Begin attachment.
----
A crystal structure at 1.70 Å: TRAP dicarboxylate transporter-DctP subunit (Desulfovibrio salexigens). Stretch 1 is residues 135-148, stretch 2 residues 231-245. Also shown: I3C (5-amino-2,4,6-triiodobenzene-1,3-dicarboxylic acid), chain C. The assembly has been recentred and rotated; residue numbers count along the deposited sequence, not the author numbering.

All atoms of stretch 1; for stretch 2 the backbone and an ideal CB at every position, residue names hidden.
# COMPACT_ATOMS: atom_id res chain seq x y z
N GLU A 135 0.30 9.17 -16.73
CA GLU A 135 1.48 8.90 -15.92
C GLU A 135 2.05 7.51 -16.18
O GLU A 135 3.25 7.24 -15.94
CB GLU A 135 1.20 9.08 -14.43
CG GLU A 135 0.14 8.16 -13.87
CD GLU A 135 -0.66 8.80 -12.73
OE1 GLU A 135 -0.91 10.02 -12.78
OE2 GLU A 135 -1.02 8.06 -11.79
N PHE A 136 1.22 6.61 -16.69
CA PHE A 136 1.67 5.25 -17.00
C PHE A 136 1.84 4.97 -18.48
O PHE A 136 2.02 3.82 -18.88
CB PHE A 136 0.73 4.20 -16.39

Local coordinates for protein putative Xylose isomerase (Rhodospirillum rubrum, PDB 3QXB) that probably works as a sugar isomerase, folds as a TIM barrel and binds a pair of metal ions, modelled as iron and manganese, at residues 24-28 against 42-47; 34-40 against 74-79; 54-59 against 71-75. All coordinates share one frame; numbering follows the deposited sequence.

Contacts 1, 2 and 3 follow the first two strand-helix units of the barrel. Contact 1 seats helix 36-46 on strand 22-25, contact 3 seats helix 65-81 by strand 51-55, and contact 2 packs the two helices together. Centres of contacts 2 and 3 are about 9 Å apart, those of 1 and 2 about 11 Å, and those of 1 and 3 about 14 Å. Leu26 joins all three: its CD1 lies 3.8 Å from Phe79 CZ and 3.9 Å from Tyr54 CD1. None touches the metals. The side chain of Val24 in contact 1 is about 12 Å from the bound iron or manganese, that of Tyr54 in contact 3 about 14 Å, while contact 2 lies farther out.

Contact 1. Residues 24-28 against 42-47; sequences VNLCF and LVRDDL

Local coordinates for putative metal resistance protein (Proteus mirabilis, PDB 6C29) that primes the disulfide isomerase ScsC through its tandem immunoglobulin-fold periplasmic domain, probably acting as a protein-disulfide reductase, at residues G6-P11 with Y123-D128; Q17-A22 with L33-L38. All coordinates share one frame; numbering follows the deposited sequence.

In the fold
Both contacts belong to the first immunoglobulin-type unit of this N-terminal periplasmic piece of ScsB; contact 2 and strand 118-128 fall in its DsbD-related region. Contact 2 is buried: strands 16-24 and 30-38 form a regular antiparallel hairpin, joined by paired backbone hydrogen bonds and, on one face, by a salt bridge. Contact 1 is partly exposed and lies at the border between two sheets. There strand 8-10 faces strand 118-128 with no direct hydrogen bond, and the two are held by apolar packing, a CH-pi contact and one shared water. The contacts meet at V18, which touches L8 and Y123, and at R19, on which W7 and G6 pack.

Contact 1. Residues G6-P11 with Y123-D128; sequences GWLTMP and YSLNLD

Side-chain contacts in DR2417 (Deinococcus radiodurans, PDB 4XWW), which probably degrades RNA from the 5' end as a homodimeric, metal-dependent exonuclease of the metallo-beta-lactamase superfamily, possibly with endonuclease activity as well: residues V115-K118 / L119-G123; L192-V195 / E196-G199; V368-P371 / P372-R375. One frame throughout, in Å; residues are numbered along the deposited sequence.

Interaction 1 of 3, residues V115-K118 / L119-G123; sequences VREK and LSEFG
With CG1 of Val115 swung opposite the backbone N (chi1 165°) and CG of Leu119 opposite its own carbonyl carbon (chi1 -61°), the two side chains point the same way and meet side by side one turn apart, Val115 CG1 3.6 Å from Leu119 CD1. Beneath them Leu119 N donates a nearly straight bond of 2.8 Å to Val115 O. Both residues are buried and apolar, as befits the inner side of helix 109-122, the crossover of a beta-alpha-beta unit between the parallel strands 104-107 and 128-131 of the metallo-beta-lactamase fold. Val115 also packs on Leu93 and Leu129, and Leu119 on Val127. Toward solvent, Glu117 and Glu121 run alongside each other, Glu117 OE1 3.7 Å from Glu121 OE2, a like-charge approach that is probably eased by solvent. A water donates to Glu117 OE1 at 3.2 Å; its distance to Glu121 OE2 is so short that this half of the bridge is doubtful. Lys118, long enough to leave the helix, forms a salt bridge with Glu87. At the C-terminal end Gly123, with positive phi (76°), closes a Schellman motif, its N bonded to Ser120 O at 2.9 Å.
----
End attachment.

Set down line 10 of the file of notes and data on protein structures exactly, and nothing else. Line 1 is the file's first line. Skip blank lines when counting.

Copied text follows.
CD GLU A 135 -0.66 8.80 -12.73